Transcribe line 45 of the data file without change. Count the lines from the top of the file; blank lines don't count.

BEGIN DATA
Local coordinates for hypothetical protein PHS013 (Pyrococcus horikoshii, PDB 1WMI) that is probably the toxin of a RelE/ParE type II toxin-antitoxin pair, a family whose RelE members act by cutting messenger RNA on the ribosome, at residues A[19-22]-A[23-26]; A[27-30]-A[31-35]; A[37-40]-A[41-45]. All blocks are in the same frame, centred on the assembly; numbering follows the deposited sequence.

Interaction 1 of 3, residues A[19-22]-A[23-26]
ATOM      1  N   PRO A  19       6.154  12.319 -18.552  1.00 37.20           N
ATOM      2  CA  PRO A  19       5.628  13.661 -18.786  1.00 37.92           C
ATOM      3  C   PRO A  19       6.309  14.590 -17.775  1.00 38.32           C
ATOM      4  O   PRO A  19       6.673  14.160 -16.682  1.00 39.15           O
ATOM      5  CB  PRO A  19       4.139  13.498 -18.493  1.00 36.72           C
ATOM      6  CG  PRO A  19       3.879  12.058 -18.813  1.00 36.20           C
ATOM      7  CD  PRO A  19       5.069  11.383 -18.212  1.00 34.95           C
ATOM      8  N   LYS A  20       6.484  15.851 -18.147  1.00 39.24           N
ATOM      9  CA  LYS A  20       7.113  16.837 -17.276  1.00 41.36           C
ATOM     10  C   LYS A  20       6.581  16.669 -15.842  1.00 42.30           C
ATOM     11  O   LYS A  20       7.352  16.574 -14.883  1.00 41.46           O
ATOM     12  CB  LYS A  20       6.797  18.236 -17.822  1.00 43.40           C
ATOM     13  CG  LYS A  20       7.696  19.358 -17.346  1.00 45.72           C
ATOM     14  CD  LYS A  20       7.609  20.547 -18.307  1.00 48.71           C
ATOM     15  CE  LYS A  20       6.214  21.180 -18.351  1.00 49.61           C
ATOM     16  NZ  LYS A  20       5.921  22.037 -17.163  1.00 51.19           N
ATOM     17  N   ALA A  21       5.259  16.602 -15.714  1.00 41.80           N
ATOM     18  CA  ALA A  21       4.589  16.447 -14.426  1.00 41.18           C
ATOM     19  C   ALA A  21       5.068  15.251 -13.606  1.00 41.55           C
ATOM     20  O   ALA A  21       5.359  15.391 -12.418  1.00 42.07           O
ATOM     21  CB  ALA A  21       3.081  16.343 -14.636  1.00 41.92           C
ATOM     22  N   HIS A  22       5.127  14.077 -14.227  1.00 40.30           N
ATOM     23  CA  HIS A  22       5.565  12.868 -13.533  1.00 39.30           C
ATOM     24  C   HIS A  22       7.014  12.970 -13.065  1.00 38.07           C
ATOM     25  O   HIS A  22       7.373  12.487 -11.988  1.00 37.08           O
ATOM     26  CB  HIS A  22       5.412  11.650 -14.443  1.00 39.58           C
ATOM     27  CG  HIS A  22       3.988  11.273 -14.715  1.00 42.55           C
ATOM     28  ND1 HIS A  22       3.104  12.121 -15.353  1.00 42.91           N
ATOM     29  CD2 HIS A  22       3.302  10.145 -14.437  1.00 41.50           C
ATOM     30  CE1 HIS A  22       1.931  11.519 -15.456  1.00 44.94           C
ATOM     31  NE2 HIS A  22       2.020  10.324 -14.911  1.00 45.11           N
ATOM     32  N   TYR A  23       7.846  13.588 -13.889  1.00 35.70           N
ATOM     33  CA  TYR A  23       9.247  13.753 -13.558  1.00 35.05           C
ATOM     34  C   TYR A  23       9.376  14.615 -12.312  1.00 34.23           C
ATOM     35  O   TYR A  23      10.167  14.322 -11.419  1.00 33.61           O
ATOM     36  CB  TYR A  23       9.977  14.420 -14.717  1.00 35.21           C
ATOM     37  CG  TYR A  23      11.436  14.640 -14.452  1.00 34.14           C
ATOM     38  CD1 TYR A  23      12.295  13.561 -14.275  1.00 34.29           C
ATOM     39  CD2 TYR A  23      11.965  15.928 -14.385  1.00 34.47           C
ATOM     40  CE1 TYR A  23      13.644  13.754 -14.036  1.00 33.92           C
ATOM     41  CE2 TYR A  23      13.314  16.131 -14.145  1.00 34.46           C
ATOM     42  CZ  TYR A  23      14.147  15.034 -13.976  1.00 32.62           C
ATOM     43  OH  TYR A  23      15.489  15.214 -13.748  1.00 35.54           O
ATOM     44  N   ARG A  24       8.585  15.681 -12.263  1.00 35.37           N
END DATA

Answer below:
ATOM     43  OH  TYR A  23      15.489  15.214 -13.748  1.00 35.54           O